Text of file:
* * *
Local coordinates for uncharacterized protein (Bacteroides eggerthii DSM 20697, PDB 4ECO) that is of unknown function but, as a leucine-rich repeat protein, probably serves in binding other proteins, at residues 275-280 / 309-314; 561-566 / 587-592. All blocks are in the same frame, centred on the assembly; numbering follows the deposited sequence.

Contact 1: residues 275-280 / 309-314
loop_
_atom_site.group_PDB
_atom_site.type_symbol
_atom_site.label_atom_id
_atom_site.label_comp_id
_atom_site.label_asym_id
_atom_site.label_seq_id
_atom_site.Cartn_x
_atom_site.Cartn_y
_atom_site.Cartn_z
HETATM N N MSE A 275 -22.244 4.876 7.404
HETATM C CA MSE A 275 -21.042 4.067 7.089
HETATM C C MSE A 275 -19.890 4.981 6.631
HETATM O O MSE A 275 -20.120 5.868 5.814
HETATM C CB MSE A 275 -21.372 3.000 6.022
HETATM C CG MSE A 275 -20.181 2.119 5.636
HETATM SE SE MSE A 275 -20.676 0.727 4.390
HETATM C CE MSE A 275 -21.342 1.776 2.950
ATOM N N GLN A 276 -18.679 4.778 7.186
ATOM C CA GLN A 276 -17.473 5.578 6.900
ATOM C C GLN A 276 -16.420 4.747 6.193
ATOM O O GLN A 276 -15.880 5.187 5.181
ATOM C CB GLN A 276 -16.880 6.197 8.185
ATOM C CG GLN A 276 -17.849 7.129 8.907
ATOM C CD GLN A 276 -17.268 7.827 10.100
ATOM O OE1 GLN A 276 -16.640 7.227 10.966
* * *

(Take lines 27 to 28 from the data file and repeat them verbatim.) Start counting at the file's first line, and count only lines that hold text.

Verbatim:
ATOM C CD GLN A 276 -17.268 7.827 10.100
ATOM O OE1 GLN A 276 -16.640 7.227 10.966